You would not be familiar with it, he said dismissively.
But you are called Sir, Prince Alexei said.True, Harry replied, not looking at all concerned by his lack of status. But it does not make me an aristocrat.
Prince Alexei’s lips curved ever so slightly.Baronets are not considered part of the aristocracy, Olivia explained, giving Harry an apologetic look. It really was rude of the prince to hammer on about Harry’s lower rank, but one did have to make allowances for cultural differences.What is this ‘baronet’? the prince asked.
Endlessly in between, Harry replied with a sigh. A bit like purgatory, really.Alexei turned to Olivia. I do not understand him.
He means, or at least I think he means-she shot a peeved look at Harry because she had no idea what he thought he was doing, purposefully antagonizing the prince-that baronets are not a part of the aristocracy, and yet they are not untitled. That is why he is called Sir.
Prince Alexei still looked confused, so Olivia explained, In order of rank, beneath royalty, of course, there are dukes and duchesses, marquesses and marchionesses, earls and countesses, viscounts and viscountesses, and finally, barons and baronesses. She paused. Then baronets and their wives, but they are considered part of the gentry.It was all the permission he needed. He pulled her back for another searing kiss, his fingers finding the cloth-covered buttons at the back of her gown. They slipped easily through the buttonholes, and in seconds the fabric pooled and rustled at her feet.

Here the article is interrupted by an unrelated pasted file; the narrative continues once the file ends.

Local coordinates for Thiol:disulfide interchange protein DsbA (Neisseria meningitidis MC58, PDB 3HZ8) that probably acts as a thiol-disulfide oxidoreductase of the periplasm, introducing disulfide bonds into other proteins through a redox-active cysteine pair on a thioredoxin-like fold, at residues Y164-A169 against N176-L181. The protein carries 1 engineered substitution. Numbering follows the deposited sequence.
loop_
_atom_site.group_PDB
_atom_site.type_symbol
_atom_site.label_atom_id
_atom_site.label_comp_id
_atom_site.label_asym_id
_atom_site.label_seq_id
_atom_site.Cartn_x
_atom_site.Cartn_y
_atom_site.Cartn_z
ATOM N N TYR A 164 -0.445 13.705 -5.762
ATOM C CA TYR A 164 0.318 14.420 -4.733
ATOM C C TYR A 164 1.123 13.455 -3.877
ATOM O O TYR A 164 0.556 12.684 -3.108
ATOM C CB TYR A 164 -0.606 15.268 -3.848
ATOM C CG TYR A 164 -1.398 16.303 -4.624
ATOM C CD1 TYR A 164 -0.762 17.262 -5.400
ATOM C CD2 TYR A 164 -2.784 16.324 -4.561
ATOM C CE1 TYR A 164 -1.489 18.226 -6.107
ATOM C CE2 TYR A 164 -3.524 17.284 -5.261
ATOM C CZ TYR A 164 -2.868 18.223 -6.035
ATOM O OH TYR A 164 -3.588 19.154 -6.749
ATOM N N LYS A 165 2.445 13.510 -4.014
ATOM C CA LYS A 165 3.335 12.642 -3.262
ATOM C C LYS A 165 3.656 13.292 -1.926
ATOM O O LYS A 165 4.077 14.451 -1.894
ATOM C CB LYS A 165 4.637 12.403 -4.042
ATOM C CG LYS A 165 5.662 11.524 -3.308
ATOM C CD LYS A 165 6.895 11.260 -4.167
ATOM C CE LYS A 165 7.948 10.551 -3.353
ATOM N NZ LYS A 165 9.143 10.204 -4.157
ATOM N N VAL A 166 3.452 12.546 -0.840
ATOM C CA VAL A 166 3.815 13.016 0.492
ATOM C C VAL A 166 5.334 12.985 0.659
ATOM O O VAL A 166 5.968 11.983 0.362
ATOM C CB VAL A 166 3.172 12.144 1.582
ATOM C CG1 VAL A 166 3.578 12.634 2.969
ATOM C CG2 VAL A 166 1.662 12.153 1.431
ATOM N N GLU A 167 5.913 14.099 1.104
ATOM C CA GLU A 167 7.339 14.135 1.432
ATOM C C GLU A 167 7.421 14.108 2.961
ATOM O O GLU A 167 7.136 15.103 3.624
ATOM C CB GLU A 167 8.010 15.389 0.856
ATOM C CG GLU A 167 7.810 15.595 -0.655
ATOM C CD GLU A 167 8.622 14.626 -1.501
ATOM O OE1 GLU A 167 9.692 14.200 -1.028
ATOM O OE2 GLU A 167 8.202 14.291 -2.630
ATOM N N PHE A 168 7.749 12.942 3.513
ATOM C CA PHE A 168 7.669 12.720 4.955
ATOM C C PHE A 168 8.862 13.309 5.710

She was standing before him in her chemise and corset, the pale fabric glowing softly in the moonlight filtering through the uncurtained upper half-moon of the room’s only window. She looked so beautiful, so ethereal and pure-he found himself wanting to stop and drink in the sight of her, even as his body burned for closer contact.He shrugged off his own coat, then loosened the folds of his cravat. Through it all she just stood there, silently watching him, her eyes wide with wonder and excitement. He undid the first few buttons on his shirt, just enough to pull it over his head and, with whatever last grasp on rational thought he had left, he laid it neatly on a chair so it wouldn’t wrinkle. She let out a little giggle, clasping her hand to her mouth.
You’re so neat, she said, looking almost embarrassed to be pointing it out.He glanced pointedly over his shoulder. There are four hundred people on the other side of this door.